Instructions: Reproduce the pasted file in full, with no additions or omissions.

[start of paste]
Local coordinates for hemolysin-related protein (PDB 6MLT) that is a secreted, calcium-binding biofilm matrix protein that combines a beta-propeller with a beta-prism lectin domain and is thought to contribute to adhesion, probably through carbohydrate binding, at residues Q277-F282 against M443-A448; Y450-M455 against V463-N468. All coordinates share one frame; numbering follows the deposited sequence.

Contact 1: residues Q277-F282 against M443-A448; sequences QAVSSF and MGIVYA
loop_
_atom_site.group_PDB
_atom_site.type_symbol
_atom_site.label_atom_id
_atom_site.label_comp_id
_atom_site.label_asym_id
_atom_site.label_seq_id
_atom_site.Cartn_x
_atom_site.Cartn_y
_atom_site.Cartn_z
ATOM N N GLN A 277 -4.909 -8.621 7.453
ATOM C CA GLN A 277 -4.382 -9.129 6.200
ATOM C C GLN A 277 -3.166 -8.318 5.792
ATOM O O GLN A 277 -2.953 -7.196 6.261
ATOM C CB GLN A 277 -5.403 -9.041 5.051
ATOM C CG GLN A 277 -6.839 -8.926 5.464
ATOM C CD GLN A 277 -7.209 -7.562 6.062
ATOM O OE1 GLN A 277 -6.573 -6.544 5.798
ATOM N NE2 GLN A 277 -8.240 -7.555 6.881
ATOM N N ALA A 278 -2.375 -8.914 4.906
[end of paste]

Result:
Local coordinates for hemolysin-related protein (PDB 6MLT) that is a secreted, calcium-binding biofilm matrix protein that combines a beta-propeller with a beta-prism lectin domain and is thought to contribute to adhesion, probably through carbohydrate binding, at residues Q277-F282 against M443-A448; Y450-M455 against V463-N468. All coordinates share one frame; numbering follows the deposited sequence.

Contact 1: residues Q277-F282 against M443-A448; sequences QAVSSF and MGIVYA
loop_
_atom_site.group_PDB
_atom_site.type_symbol
_atom_site.label_atom_id
_atom_site.label_comp_id
_atom_site.label_asym_id
_atom_site.label_seq_id
_atom_site.Cartn_x
_atom_site.Cartn_y
_atom_site.Cartn_z
ATOM N N GLN A 277 -4.909 -8.621 7.453
ATOM C CA GLN A 277 -4.382 -9.129 6.200
ATOM C C GLN A 277 -3.166 -8.318 5.792
ATOM O O GLN A 277 -2.953 -7.196 6.261
ATOM C CB GLN A 277 -5.403 -9.041 5.051
ATOM C CG GLN A 277 -6.839 -8.926 5.464
ATOM C CD GLN A 277 -7.209 -7.562 6.062
ATOM O OE1 GLN A 277 -6.573 -6.544 5.798
ATOM N NE2 GLN A 277 -8.240 -7.555 6.881
ATOM N N ALA A 278 -2.375 -8.914 4.906